Chaps From Old Jeans




When I first started riding a year ago... I was on a tight budget.  Under 1,000 bucks for bike and gear including the rider safety class.  This idea helped make my dream safely possible.  went over total budget by $50 so I could get a modular helmet. Chaps only cost the price of snaps, zippers & a pair of knee pads (optional).  I've had lots of comments at bike rallies about how clever these are. Not as good as leather as far as skid protection but they are great for the wind and cold.  

Gather some old jeans, I used 3 because I wanted to reuse the pockets at the bottom of the legs and have 3 layers of denim in the front of the legs.  One pair should fit over your regular riding wear so you can get them on easily.  You also need a belt, 2 separating zippers, YKK are the best, 4 heavy duty snaps and knee pads.  Got my knee pads from the thrift store.

Cut one pair in typical chap shape, retaining front pockets and waistband.  Zig Zag raw edges or you can use bias tape or hem them.  I liked the frayed look.  Cut pockets you want from other pairs... I put them at the bottom of the legs for cell phone, camera, gloves, sunglasses etc.  They are great when you are a passenger too!!  

Split down outside of legs to accommodate zippers.  I couldn't find zippers long enough for the whole leg, so I put two snaps at the bottom.  You may have to do some trimming to get a snug fit around your upper thigh area.  (A friend is useful at this step).  

Depending on your sewing machine, you may need to attach the zippers to only 1 layer of denim.  I am blessed with a heavy duty old Kenmore that will sew through leather and layers of denim like a hot knife through butter!  haha  

Cut the other jeans to fit where you want the most protection and attach to the inside or applique to the outside of your "chaps".  (the backs of the jeans leg has the least wear to the fabric) This is also a good time to attach "pockets" to hold the knee pads so you can remove them before laundering. (another benefit of denim-wash-ability).  You could also add rectangular patches of leather for added protection.  Make sure you place them while your leg is bent so they aren't to high/low or too far on the inside/outside of your knee.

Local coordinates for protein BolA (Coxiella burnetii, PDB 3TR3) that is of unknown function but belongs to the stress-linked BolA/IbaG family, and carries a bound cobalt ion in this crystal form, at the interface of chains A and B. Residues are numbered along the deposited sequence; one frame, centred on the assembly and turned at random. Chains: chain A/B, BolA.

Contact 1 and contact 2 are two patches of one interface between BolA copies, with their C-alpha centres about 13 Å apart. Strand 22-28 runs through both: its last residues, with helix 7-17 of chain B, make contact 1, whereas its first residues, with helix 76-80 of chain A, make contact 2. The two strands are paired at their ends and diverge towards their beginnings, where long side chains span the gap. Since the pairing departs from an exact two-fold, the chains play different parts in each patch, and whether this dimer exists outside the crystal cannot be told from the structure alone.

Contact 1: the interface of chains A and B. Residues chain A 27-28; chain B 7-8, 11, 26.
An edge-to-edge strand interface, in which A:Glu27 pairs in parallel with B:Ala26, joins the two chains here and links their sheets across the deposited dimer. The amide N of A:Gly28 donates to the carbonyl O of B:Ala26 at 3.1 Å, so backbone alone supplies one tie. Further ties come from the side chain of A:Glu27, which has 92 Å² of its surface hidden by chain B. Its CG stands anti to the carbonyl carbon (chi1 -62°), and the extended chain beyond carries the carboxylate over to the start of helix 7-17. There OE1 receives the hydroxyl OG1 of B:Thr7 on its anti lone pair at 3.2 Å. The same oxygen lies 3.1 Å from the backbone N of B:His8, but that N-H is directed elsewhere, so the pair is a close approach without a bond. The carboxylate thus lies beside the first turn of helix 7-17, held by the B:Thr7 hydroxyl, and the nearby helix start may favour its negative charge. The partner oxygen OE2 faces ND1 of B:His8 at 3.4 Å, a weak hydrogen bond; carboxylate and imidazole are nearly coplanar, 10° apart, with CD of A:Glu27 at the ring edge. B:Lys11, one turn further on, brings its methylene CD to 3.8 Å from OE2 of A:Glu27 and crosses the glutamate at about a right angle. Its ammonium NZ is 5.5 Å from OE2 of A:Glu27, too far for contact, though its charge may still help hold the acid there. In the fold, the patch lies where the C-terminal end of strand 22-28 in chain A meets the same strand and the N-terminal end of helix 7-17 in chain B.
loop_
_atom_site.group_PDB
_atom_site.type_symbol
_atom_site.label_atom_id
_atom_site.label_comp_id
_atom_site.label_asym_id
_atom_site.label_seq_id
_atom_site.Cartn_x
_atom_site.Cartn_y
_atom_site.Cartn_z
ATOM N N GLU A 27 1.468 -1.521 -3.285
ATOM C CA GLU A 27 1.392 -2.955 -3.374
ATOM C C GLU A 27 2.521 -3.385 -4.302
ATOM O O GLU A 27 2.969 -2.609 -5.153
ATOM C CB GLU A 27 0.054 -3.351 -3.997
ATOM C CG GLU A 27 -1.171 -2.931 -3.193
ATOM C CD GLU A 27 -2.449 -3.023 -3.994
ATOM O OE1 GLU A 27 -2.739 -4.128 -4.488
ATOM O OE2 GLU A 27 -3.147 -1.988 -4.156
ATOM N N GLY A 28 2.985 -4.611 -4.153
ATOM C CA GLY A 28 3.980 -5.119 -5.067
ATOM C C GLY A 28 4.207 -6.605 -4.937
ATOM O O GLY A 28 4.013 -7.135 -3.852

Attach pockets where they will be most useful but not distracting while you ride or walk around. *See photos

I threaded elastic through the waistband of the extra front pockets to secure items like my cell phone and camera.  The larger pockets will even hold a standard bottle of water!

Cut 2 strips the full length of the side opening to make a flap to cover the zipper and snaps.  Attach to the front section.  

If cold is a factor, you could line with cotton flannel, fleece or fur.  If heat is a factor, sacrificing an old mesh laundry bag would make a great air circulating liner.  Nylon, rayon & polyester reduce friction between your clothes and the chaps but remember... synthetic fabrics have a lower melting temperature than natural ones (cotton/wool).  Friction ---if you should happen to go down ---will cause the synthetic fabrics to melt into road rash and cause a very painful injury and prolonged recovery - this info from what I have read with regard to riding apparel and safety fabrics.

If you can afford it, you can purchase Kevlar or fire hose fabric from a specialty fabric supplier such as Alibaba.

Thanks for your interest!  I wish you joyful riding!

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    5 Discussions


    7 years ago on Introduction

    Fantastic solution for weed whacking days! I'm going to do this with the pair of jeans I was going to throw out. Thanks

    1 reply

    Oooo that's a good idea! Weed whacking is dangerous to shins & ankles... ---just had a thought about making some "gators" for that. Thanks for the inspiration! hmmm.... I feel another instructable coming on. :D

    A pair of old BDUs or Ripstop cargo pants would make great over-pants too, plus you would gain the pockets.

    *gasp!* throw out jeans?? I keep a stack of old jeans in the sewing room because 100% cotton denim is so expensive!


    7 years ago on Introduction

    Being an old cowboy, I immediately assumed from reading the title that the chaps were for horse riding and I was a little confused as to the point of having denim chaps as they would snag on thorny vegetation and wouldn't extend to protect the horses side as well.

    Funny how your preconception trip you up.

    1 reply

    Right. I will be more specific in the future. Thanks for the comment.

    To be fair, cowboys do have the claim on chaps. I suppose the main purpose is different on a bike, since they are mainly for wind and pavement protection.

    *These were by no means meant to be a fashion statement or a permanent solution. Just a budget/minimal safety solution until I found some leather chaps or riding pants I could afford. Although they are darn handy when I don't want to drag a purse along.